There are many business model classifications ranging from observed lists with no consistent classification criteria (e.g. Kotzberg 2001; Applegate 2001b; Eisenmann 2002; Laudon and Traver 2003; Rappa 2006), to a more systematic approach which classifies models using as few as two variables (Timmers 1998; Linder and Cantrell 2000) and as many as four variables (Weill and Vitale 2001; Afuah and Tucci 2003) (Lambert, 2006b).
Pateli & Giaglis (2003) stated that business models in the same category usually shared common characteristics, such as pricing or the customer relationship model. They found that category frameworks of business models are based on:
Lambert (2006b) believed that existing business model typologies could be consolidated to create a more comprehensive typology. However creating a ‘master’ typology would require considerable subjective judgment and it may lose its potential to simplify reality.
Lambert (2006a) finds that there is no taxonomy of business models largely because there is no widely agreed upon concept of a business model. This view is echoed by Osterwalder & Pigneur (2005) and Weill et al. (2005) who find no accepted taxonomy of business models.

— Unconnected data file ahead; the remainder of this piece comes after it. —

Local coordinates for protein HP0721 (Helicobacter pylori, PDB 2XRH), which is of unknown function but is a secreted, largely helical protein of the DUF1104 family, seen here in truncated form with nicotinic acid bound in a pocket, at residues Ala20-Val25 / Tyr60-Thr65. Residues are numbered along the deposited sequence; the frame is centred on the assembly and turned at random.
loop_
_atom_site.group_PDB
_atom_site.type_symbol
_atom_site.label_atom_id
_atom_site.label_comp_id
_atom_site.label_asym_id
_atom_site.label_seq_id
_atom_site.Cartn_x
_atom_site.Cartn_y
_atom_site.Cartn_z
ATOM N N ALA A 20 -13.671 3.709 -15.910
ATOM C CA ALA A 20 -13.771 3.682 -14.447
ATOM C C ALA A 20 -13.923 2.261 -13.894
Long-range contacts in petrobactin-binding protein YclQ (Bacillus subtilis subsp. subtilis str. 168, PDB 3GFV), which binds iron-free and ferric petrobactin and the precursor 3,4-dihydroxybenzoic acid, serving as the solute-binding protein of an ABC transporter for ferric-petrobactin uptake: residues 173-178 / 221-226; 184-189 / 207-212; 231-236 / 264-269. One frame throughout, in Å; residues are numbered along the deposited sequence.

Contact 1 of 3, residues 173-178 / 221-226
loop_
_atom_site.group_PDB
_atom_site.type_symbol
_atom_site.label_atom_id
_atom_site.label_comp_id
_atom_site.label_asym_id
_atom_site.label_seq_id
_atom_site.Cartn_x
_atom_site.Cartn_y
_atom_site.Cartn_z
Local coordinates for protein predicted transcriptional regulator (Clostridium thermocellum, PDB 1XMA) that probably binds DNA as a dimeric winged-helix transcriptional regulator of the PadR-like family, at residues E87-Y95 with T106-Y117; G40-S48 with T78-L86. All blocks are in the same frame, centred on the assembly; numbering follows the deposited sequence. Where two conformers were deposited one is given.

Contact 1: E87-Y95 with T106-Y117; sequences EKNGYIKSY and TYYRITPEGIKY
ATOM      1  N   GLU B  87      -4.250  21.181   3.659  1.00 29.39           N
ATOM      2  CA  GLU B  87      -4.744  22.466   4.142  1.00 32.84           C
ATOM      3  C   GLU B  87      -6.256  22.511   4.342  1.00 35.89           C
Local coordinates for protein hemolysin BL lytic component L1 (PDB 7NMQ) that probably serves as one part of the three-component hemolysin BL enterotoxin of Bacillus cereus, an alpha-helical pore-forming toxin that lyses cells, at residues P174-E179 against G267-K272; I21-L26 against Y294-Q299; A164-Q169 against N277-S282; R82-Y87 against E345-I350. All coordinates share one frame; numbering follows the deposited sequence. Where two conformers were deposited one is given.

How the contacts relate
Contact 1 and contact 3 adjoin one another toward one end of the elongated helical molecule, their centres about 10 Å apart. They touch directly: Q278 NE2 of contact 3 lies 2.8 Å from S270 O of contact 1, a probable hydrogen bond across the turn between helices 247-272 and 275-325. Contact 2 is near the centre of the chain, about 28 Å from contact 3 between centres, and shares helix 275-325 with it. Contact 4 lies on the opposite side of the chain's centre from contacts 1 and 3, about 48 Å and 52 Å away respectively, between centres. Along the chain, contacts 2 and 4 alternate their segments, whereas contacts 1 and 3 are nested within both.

Hawkins (2002) goes further to say “Attempts to create taxonomies of business models mostly amount to no more than random, unrelated lists of business activities that just happen to occur on Internet platforms”.
Many of the models discussed are simply extensions of a traditional model such as e-shops, where as some of the models have been created because of the openness and connectivity of the Internet (see Table 2 below). In addition early classifications are out of date or do not include newer models such as social networking or cloud services.
For my thesis I reviewed the following classifications and summarised them below.